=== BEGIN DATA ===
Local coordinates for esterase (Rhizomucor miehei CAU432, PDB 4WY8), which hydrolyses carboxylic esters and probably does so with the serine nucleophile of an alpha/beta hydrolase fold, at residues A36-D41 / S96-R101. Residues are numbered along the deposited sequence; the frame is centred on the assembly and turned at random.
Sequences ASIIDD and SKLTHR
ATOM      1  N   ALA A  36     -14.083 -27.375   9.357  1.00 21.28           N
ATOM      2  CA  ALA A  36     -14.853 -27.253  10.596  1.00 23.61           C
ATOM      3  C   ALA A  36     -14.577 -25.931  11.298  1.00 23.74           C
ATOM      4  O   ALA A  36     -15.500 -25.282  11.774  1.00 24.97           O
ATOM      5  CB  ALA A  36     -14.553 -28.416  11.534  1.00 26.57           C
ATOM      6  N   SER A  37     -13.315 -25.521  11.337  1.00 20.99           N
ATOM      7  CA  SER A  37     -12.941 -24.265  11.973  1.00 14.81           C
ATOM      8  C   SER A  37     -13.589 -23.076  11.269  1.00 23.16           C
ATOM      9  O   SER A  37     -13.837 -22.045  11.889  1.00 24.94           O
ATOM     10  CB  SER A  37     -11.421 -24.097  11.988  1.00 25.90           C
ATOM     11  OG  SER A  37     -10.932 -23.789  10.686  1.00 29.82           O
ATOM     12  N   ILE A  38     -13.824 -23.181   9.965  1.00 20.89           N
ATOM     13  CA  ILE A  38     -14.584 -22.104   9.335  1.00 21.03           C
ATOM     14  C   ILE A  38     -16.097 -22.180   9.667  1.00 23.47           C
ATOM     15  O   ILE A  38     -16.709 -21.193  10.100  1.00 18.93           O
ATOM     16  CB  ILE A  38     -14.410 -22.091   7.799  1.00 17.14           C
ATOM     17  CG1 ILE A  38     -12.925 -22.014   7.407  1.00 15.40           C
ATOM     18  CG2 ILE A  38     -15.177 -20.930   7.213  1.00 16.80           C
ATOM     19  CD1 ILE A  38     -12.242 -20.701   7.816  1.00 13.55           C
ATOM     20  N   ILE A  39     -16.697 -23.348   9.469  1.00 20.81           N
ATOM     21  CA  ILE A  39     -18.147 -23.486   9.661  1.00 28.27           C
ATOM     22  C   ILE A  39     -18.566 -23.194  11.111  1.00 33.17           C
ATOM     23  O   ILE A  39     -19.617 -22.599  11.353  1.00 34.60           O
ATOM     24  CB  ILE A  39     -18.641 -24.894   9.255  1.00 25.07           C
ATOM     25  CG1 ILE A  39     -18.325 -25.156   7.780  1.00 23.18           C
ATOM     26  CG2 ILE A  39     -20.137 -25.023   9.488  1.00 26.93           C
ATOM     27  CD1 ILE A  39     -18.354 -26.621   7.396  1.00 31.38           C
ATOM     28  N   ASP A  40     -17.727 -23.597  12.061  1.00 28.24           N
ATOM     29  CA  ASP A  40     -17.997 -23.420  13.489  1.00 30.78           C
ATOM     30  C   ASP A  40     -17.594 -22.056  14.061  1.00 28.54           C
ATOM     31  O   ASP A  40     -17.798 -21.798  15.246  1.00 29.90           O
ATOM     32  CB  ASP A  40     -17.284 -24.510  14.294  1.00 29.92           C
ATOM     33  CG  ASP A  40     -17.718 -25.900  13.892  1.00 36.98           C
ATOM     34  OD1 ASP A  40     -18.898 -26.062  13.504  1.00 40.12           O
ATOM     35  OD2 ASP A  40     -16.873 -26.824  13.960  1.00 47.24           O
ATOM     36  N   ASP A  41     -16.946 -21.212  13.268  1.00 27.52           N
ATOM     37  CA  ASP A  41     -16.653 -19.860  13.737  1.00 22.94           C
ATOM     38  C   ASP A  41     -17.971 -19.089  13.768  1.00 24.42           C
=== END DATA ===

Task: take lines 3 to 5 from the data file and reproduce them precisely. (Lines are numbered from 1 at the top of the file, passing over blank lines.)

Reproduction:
ATOM      1  N   ALA A  36     -14.083 -27.375   9.357  1.00 21.28           N
ATOM      2  CA  ALA A  36     -14.853 -27.253  10.596  1.00 23.61           C
ATOM      3  C   ALA A  36     -14.577 -25.931  11.298  1.00 23.74           C